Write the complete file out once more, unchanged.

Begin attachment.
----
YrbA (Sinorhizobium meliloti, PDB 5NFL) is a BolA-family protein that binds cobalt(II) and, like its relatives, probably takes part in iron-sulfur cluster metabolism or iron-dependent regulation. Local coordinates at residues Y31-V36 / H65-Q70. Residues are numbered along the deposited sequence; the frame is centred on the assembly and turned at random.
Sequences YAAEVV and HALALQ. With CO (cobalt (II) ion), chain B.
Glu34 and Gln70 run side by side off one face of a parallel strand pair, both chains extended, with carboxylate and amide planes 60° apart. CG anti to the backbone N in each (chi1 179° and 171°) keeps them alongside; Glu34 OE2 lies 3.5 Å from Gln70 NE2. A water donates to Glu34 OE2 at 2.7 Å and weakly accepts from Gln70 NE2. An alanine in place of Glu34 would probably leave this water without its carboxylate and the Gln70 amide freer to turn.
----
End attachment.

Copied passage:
YrbA (Sinorhizobium meliloti, PDB 5NFL) is a BolA-family protein that binds cobalt(II) and, like its relatives, probably takes part in iron-sulfur cluster metabolism or iron-dependent regulation. Local coordinates at residues Y31-V36 / H65-Q70. Residues are numbered along the deposited sequence; the frame is centred on the assembly and turned at random.
Sequences YAAEVV and HALALQ. With CO (cobalt (II) ion), chain B.
Glu34 and Gln70 run side by side off one face of a parallel strand pair, both chains extended, with carboxylate and amide planes 60° apart. CG anti to the backbone N in each (chi1 179° and 171°) keeps them alongside; Glu34 OE2 lies 3.5 Å from Gln70 NE2. A water donates to Glu34 OE2 at 2.7 Å and weakly accepts from Gln70 NE2. An alanine in place of Glu34 would probably leave this water without its carboxylate and the Gln70 amide freer to turn.